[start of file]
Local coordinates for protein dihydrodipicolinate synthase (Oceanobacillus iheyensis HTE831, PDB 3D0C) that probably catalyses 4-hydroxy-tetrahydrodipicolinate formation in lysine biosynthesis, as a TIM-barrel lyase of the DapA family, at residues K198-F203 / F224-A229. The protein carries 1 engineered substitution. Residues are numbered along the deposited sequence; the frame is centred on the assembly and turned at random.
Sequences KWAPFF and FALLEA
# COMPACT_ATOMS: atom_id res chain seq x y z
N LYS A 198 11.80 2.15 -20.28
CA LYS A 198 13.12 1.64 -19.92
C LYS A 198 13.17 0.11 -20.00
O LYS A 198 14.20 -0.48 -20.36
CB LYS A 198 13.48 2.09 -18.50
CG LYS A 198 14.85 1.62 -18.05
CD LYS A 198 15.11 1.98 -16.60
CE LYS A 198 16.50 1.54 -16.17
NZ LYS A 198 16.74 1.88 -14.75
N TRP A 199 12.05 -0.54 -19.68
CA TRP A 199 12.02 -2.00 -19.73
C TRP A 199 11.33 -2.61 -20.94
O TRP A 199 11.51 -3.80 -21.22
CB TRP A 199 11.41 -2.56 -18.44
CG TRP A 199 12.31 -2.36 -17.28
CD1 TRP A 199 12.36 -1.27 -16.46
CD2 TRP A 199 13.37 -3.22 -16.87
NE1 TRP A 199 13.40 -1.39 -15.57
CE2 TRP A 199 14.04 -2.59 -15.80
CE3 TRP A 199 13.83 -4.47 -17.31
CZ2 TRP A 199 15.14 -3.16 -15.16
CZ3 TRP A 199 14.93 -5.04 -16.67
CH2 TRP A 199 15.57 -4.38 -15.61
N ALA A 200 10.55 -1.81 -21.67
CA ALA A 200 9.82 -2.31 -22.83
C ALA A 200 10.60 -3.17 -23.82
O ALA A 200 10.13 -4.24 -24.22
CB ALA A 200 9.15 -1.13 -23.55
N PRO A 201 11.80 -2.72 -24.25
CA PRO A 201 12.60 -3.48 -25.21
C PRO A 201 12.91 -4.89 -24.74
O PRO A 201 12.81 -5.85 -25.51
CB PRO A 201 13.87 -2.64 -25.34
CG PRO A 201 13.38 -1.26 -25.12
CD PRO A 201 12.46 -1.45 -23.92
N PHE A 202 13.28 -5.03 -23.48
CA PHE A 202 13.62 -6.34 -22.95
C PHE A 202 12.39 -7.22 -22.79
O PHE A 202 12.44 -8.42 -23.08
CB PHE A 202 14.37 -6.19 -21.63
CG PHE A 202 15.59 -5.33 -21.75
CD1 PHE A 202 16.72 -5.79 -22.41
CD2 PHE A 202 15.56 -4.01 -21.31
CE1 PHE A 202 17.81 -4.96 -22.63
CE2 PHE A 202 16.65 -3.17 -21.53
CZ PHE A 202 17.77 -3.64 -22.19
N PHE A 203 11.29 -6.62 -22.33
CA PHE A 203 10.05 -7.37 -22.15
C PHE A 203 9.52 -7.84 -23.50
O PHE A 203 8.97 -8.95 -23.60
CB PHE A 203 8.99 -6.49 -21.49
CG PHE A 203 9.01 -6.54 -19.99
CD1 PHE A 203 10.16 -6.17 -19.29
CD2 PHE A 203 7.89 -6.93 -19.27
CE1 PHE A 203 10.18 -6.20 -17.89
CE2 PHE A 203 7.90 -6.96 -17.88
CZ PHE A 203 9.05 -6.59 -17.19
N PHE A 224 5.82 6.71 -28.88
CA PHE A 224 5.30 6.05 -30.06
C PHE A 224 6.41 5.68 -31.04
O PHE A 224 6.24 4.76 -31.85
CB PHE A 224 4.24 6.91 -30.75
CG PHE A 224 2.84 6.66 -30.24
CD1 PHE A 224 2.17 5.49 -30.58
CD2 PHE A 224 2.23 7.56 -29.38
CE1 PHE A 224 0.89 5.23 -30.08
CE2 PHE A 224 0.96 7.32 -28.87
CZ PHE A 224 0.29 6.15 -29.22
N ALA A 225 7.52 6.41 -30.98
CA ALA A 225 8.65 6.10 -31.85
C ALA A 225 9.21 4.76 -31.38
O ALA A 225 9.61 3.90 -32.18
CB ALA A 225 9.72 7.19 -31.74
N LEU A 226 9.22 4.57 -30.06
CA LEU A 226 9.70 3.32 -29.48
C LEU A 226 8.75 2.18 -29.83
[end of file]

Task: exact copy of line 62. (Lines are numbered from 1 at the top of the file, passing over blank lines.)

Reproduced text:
CA PHE A 224 5.30 6.05 -30.06